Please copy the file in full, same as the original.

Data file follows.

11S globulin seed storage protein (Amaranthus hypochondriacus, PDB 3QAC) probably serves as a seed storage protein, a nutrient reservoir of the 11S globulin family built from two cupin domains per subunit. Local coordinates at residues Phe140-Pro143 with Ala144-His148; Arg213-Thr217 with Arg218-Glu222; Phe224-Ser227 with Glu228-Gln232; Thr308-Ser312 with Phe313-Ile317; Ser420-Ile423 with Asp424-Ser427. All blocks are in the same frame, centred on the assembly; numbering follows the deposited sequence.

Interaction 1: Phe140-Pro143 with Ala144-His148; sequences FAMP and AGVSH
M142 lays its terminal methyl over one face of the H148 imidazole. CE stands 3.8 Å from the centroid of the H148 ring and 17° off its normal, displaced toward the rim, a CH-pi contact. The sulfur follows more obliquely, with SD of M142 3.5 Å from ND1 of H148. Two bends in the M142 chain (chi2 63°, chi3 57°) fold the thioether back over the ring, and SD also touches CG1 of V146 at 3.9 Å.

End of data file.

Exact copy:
11S globulin seed storage protein (Amaranthus hypochondriacus, PDB 3QAC) probably serves as a seed storage protein, a nutrient reservoir of the 11S globulin family built from two cupin domains per subunit. Local coordinates at residues Phe140-Pro143 with Ala144-His148; Arg213-Thr217 with Arg218-Glu222; Phe224-Ser227 with Glu228-Gln232; Thr308-Ser312 with Phe313-Ile317; Ser420-Ile423 with Asp424-Ser427. All blocks are in the same frame, centred on the assembly; numbering follows the deposited sequence.

Interaction 1: Phe140-Pro143 with Ala144-His148; sequences FAMP and AGVSH
M142 lays its terminal methyl over one face of the H148 imidazole. CE stands 3.8 Å from the centroid of the H148 ring and 17° off its normal, displaced toward the rim, a CH-pi contact. The sulfur follows more obliquely, with SD of M142 3.5 Å from ND1 of H148. Two bends in the M142 chain (chi2 63°, chi3 57°) fold the thioether back over the ring, and SD also touches CG1 of V146 at 3.9 Å.